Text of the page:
You’re taking your luggage. Your black suitcase “IS” over here, but your blue suitcases “ARE” over there. But what about the word “luggage” … is luggage singular or plural? Grammatically speaking, how are you supposed to refer to your luggage?
Some words in the English language simply use the same singular word for both the singular and plural usage, like fish, deer, and moose. Sometimes this evolution of usage has to do with historical usage, and other times it has to do with the origin of the word itself.
Personally, I always refer to my luggage as a singular, and it makes more sense to me to refer to my “pieces of luggage” or my “items of luggage” as plural, but as it turns out, “luggage” is correct for both singular and plural usage. In the title’s example, you would almost always say, “Most of the luggage is …”.
Is “Luggage” Plural or Singular?
The English word “luggage” dates back to the late 16th Century, combining the terms lug (“to drag”) with the suffix -age to create a word describing “that which is lugged, and dragged around.” Like the word “baggage,” luggage is considered to be an “uncountable” noun (also known as a “mass noun”), and it does NOT technically have a plural form. Luggage and baggage can be used in countable noun phrases (e.g., “a piece of luggage,” “an item of luggage (or baggage)).
Is Luggage Countable or Uncountable?
“Luggage” is considered to be an “uncountable” noun and does NOT technically have a plural form. Luggage can, however, be used in countable noun phrases, such as “a piece of luggage” or “two pieces of luggage.”
Is “A Lot of Luggage” Correct?
Using the phrase “a lot of luggage” is grammatically correct, as with uncountable nouns, the singular is generally used as a rule of thumb.
What Are Other Examples of Uncountable Nouns?
Uncountable nouns (also known as “mass nouns”) are concepts that are not meant to be divided into separate components–i.e., they cannot be “counted.” Take milk, for example. How do you count milk? Can you have “two milks?” We refer to “gallons of milk” or “bottles of milk” but we don’t count “milk” in and of itself. For uncountable nouns, we use singular verbs (e.g., “this news is very important,” or “your luggage looks heavy”).
Here are some more examples of uncountable nouns:
- Deer. etc.
With uncountable nouns, the indefinite article (a/an) is not used. So no “an information” or “a music.”
But we can refer to:
- A piece of luggage
- A composition of music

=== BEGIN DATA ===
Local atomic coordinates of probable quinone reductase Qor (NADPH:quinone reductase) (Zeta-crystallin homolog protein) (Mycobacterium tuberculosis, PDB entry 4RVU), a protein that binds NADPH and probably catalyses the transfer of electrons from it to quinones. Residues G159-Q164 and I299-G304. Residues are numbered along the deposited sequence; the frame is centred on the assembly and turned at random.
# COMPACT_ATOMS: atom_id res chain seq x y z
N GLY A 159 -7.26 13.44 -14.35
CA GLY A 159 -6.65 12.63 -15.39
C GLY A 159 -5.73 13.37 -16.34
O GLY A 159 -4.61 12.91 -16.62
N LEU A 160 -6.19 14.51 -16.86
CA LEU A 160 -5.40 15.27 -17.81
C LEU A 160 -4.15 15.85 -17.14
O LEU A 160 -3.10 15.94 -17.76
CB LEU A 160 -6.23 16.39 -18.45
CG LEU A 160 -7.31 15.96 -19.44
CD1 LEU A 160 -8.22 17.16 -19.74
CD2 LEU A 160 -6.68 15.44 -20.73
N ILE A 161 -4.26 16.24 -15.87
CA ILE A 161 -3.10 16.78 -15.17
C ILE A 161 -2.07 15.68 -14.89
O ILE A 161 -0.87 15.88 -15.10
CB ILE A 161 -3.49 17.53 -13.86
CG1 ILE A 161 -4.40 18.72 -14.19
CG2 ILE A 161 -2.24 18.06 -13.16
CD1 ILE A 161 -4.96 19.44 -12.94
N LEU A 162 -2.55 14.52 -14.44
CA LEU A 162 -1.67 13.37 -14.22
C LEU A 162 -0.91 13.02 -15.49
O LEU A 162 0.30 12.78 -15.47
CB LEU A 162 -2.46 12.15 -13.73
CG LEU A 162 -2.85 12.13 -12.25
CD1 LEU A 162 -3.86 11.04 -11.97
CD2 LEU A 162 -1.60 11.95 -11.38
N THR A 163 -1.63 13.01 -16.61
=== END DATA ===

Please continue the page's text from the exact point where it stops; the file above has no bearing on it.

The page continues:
- A bottle of water
- A grain of rice (or grains of rice)
We can also use “some,” “any,” “little,” “much,” and “a lot of” with uncountable nouns. For example:
- We’ve got some money.
- Have you had any rice?
- There was a lot of water in the basement.
- Can you carry all that luggage yourself?
- We used just a little electricity.
- She must not have much money.
Is Luggage “Much” or “Many”?
In virtually all contexts, you would refer to luggage or baggage in the singular, and would therefore use, “Do you have much luggage? How much baggage did you bring with you?” To give an idea of more than one item, you would refer to, “Did you bring many bags? Do you have many pieces of luggage to take back with you?”
Is It Ever Correct to Say “Luggages” or “Baggages?”
The English nouns “luggage” and “baggage” will generally use the singular form for both singular and plural contexts. But these two words can occasionally be considered countable in other, specific contexts (e.g., plural: luggages/baggages, e.g. in reference to various types of luggage or baggage, or in reference to a collection of luggage or baggage).
So, Do You Say “Most of the Luggage” Is or Are? (Is “Luggage” Singular or Plural?)
Luggage (along with the term baggage) is almost always considered to be an “uncountable” noun (also, “mass noun”), meaning that the singular form of the word is used as both singular and plural (e.g., “the luggage is…,” “you have a lot of luggage,” “bring all my luggage in,” etc.). Uncountable/mass nouns are typically used conceptually for concepts or ideas that can’t be broken down into individual parts in the reference.
For reference to individual pieces of luggage, you would use just that, “those items of luggage,” or “those pieces of luggage,” or “Grab those three pieces of luggage and leave the rest of the luggage there.” There are rare instances when luggage and baggage can be considered to be “countable” nouns when referring to types of luggage or styles of luggage (e.g., “Those luggages/baggages are more visually appealing than the others”)